Book Review – The Manitous by Basil Johnston


From the strong oral culture of his own Ojibway Indian heritage, Basil Johnston presents the first collection by a Native American scholar of legends and tales depicting manitous, mystical beings who are divine and essential forces in the spiritual life of his people. These lively, sometimes earthy stories teach about manitous who lived in human form among the Ojibway in the early days, after Kitchi-Manitou (the Great Mystery) created all things and Muzzu-Kummik-Qua (Mother Earth) revealed the natural order of the world.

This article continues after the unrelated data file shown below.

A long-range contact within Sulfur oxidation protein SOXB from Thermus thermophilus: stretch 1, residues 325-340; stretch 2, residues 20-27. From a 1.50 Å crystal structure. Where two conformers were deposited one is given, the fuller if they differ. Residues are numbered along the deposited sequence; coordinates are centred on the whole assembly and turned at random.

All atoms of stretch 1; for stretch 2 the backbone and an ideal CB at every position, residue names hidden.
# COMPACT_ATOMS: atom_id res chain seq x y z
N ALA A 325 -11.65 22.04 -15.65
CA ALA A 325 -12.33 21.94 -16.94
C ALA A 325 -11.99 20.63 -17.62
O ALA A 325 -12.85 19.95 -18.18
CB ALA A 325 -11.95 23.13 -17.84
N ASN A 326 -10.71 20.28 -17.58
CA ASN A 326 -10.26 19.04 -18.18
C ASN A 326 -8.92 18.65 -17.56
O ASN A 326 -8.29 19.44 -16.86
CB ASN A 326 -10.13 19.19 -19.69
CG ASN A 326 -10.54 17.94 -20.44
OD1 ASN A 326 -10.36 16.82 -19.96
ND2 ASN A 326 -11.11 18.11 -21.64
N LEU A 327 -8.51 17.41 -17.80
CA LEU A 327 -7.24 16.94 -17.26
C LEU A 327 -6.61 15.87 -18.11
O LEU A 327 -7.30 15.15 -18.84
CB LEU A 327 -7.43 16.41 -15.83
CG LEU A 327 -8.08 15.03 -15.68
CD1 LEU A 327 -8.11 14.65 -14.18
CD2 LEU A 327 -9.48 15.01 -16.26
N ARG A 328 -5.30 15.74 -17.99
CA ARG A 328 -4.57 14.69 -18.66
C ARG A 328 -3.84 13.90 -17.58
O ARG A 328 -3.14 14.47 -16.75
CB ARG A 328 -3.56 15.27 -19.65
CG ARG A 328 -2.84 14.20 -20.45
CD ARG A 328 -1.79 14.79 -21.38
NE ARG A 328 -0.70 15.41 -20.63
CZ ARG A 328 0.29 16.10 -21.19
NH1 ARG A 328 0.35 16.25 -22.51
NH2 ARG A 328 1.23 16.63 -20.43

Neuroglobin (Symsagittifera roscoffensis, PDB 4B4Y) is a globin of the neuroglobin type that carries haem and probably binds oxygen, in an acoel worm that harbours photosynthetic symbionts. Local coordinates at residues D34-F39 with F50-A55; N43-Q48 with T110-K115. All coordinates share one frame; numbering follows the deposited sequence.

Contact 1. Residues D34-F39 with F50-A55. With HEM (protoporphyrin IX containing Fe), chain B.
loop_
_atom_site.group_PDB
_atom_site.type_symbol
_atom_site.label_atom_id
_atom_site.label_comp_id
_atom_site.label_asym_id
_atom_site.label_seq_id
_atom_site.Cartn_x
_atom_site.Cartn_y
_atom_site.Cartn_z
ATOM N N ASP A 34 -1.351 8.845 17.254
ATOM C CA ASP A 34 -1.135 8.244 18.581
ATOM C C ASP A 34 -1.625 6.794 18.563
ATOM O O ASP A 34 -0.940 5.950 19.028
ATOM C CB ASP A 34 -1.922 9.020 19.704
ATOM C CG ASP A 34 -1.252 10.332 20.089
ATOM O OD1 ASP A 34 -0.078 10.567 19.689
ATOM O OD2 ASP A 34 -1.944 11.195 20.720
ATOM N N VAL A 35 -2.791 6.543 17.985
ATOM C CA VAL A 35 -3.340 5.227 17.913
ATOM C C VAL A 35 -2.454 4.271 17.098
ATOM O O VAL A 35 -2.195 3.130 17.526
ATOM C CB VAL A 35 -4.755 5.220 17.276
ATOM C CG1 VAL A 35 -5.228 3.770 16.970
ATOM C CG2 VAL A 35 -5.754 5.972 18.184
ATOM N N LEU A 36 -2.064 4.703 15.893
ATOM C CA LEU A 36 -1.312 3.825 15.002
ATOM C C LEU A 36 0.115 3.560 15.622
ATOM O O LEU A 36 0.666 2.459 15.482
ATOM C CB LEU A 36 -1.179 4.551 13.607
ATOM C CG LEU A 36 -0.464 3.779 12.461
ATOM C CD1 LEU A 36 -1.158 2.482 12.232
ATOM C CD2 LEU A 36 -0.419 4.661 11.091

The Manitous is a collection of stories about the spiritual beings that inhabit the world of various Native North American tribes with a shared language, referred to within as the Anishinaubae people. Rather than simply cataloguing different examples of what the Manitous are, Johnston contextualizes what exactly a Manitou is, starting with the misunderstanding by European settlers and colonizers of what the Anishinaubae were referring to — the word “manitou” having many different connotations in their language. We come to understand the roles various Manitous played in the lives of the people, and the effect their ilk had on cultural development.Read More »